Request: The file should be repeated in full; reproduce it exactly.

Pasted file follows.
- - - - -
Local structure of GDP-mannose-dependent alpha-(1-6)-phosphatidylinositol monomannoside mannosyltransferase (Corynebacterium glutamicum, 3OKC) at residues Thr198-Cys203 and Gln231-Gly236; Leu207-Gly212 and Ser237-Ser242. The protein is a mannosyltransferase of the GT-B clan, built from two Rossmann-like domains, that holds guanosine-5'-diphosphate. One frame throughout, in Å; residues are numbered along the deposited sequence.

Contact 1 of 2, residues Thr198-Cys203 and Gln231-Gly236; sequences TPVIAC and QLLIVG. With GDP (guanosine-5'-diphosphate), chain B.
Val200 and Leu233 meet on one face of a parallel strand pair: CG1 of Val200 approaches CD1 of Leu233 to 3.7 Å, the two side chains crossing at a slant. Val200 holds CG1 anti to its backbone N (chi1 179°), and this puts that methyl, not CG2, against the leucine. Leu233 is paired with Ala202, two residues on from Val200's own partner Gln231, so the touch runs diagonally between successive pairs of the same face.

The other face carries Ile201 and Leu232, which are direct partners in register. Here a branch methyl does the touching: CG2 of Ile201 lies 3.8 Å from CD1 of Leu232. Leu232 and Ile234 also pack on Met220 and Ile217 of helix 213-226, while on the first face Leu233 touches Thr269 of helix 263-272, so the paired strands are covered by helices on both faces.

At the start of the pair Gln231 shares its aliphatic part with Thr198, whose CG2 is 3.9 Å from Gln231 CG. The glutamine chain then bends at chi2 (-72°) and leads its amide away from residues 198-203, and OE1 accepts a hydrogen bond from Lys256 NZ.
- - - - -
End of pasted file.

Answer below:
Local structure of GDP-mannose-dependent alpha-(1-6)-phosphatidylinositol monomannoside mannosyltransferase (Corynebacterium glutamicum, 3OKC) at residues Thr198-Cys203 and Gln231-Gly236; Leu207-Gly212 and Ser237-Ser242. The protein is a mannosyltransferase of the GT-B clan, built from two Rossmann-like domains, that holds guanosine-5'-diphosphate. One frame throughout, in Å; residues are numbered along the deposited sequence.

Contact 1 of 2, residues Thr198-Cys203 and Gln231-Gly236; sequences TPVIAC and QLLIVG. With GDP (guanosine-5'-diphosphate), chain B.
Val200 and Leu233 meet on one face of a parallel strand pair: CG1 of Val200 approaches CD1 of Leu233 to 3.7 Å, the two side chains crossing at a slant. Val200 holds CG1 anti to its backbone N (chi1 179°), and this puts that methyl, not CG2, against the leucine. Leu233 is paired with Ala202, two residues on from Val200's own partner Gln231, so the touch runs diagonally between successive pairs of the same face.

The other face carries Ile201 and Leu232, which are direct partners in register. Here a branch methyl does the touching: CG2 of Ile201 lies 3.8 Å from CD1 of Leu232. Leu232 and Ile234 also pack on Met220 and Ile217 of helix 213-226, while on the first face Leu233 touches Thr269 of helix 263-272, so the paired strands are covered by helices on both faces.

At the start of the pair Gln231 shares its aliphatic part with Thr198, whose CG2 is 3.9 Å from Gln231 CG. The glutamine chain then bends at chi2 (-72°) and leads its amide away from residues 198-203, and OE1 accepts a hydrogen bond from Lys256 NZ.